Is the New Sony a99 II Too Late to the Photography Game?

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Though Sony was the first to the game with full frame interchangeable lens mirrorless cameras with autofocus, the company has traditionally played catch up in the digital photography world–and there seems to be a bit of that with the Sony a99 II. Granted, they’re now very much the leader in many ways and create understandably fantastic products–but the a99 II’s announcement after around four years or more feels a bit like what Canon and Nikon do. Granted, that makes sense in some ways; but Sony is now mostly known for their mirrorless cameras and that begs the question of whether or not the company is too late with this announcement.

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First Impressions: Venus Optics Laowa 15mm f2 (Sony FE)

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If you’ve known anything about Venus Optics and what they’ve been doing for the past couple of years, you’ll know they entered the manual focusing lens world and are promising a zero-distortion 15mm f2 lens to be delivered soon for the Sony full frame E mount. At Photokina 2016, we got a chance to meet with the company to give the lens a bit of a try on the original Sony a7. So far, it seems like they’re holding themselves very closely to their claims.

To be fair, I tested a pre-production unit and our reps tell us that the production version of the lens will be around 30% better.

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First Impressions: Sony a99 II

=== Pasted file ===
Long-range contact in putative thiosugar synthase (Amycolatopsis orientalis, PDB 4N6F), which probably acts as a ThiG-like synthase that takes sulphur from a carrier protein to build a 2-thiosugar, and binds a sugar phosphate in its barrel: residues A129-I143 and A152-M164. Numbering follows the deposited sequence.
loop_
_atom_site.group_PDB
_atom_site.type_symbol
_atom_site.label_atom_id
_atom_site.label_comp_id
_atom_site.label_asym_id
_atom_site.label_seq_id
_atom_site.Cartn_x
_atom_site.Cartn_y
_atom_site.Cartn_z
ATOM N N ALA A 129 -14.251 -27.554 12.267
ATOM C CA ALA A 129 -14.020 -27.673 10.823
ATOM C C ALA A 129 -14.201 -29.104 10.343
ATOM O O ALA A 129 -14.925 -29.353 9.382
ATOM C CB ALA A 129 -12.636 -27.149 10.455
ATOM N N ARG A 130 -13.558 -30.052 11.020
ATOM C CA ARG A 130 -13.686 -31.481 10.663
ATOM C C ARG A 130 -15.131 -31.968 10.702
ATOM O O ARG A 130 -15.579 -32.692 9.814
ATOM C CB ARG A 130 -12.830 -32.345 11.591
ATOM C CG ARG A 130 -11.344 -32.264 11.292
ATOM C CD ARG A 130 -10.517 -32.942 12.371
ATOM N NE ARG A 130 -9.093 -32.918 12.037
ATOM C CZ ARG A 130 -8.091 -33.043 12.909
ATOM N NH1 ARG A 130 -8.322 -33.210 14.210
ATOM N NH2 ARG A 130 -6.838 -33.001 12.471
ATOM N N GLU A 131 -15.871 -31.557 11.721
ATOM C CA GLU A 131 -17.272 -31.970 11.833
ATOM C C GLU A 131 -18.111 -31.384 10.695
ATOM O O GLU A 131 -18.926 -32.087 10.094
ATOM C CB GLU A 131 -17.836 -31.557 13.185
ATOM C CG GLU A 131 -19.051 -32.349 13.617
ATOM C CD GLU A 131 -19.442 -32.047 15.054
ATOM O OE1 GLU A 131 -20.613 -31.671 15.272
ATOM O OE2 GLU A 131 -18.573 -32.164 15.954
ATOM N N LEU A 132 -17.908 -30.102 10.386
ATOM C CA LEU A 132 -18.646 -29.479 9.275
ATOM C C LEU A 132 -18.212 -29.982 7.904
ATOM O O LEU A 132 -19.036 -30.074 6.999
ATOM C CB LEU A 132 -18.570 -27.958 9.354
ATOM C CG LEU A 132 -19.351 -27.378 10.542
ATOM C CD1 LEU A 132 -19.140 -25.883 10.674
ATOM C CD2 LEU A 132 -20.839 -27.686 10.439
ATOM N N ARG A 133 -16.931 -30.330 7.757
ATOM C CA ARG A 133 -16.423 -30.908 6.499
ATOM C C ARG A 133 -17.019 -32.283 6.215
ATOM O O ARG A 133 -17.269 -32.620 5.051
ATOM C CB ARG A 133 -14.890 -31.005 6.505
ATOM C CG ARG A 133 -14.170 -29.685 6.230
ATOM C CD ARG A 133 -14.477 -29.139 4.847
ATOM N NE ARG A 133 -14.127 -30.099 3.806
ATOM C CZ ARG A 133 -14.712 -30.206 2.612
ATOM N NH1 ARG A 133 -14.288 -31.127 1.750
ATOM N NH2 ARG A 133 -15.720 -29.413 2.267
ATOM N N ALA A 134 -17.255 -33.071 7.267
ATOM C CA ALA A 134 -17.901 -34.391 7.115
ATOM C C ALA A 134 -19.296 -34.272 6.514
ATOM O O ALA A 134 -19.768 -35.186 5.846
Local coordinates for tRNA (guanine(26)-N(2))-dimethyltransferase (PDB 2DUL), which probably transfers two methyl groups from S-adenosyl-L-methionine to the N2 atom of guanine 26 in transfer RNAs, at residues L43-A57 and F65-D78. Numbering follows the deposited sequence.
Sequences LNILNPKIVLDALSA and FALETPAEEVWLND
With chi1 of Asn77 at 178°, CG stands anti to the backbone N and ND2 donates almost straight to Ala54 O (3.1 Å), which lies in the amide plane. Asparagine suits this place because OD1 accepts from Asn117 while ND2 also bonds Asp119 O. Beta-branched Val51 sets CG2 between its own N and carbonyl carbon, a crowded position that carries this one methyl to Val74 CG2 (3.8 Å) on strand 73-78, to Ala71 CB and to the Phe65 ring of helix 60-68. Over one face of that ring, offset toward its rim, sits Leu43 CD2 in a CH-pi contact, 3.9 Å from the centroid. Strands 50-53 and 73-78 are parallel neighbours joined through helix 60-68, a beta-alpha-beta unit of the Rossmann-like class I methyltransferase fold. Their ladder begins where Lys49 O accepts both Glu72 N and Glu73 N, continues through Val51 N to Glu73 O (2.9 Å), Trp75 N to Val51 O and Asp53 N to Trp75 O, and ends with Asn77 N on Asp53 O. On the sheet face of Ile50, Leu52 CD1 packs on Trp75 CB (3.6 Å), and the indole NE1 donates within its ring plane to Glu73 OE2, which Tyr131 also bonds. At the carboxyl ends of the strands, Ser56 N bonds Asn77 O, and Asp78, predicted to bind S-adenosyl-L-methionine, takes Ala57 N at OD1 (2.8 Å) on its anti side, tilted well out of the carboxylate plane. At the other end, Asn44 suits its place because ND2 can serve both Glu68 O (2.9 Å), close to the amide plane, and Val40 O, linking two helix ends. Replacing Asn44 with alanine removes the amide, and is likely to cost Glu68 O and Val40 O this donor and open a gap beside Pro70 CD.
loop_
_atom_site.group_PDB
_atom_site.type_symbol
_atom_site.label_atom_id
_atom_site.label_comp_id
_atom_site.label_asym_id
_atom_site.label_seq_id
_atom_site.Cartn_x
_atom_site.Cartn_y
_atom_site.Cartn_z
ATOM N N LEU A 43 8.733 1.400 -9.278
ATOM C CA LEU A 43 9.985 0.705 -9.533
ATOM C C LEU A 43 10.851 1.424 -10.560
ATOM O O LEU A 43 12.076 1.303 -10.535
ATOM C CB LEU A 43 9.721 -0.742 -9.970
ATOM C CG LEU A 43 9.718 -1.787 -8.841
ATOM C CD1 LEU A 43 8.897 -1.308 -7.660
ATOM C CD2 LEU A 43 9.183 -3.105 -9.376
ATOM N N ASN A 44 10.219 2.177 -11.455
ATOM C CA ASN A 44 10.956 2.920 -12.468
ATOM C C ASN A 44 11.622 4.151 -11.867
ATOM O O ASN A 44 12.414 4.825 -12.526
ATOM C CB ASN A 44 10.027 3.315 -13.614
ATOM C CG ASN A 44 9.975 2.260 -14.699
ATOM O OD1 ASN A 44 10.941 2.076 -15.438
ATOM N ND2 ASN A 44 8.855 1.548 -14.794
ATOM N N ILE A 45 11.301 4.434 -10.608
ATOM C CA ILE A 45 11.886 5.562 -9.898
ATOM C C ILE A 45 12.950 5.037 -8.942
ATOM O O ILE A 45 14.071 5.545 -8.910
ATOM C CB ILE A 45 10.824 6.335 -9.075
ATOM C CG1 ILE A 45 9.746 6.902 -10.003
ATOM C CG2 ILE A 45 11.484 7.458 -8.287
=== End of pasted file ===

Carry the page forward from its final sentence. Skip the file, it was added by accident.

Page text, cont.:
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It’s been years since Sony has updated the a99, and at Photokina 2016 the company announced the successor–the Sony a99 II. Chock full of upgrades like a 42.2MP full frame sensor, hybrid autofocus detection, 4K video without pixel binning, 12 fps shooting capabilities in raw with a buffer of up to 56 images, and a new three way tilting LCD screen there is surely a lot to love here.

We got a chance to play with the camera–like 15 minutes if anything. And though we weren’t allowed to take home sample images, we’re quite impressed with what we’ve seen so far.

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Review: Zeiss 15mm f2.8 Milvus (Nikon F)

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When you look at a Zeiss lens, it’s very common to feel gear lust–and that’s what the Zeiss 15mm f2.8 Milvus lens will create in you. As the company’s widest lens and one of the newest additions to the Milvus lineup, it’s also one that will inspire you quite a bit due to its gorgeous way of rendering the world around you. Those that will really love this lens are landscape, architecture and real estate photographers. These shooters will also most likely be ones that wok professionally especially as they’re some of the few that will be able to justify the purchase to themselves.

But if you can get your hands on one, you’ll never want to go back to anything else.

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Review: Zeiss 18mm f2.8 Milvus (Nikon F)

Chris Gampat The Phoblographer Zeiss Milvus 18mm f2.8 product images (1 of 6)ISO 4001-60 sec at f - 2.0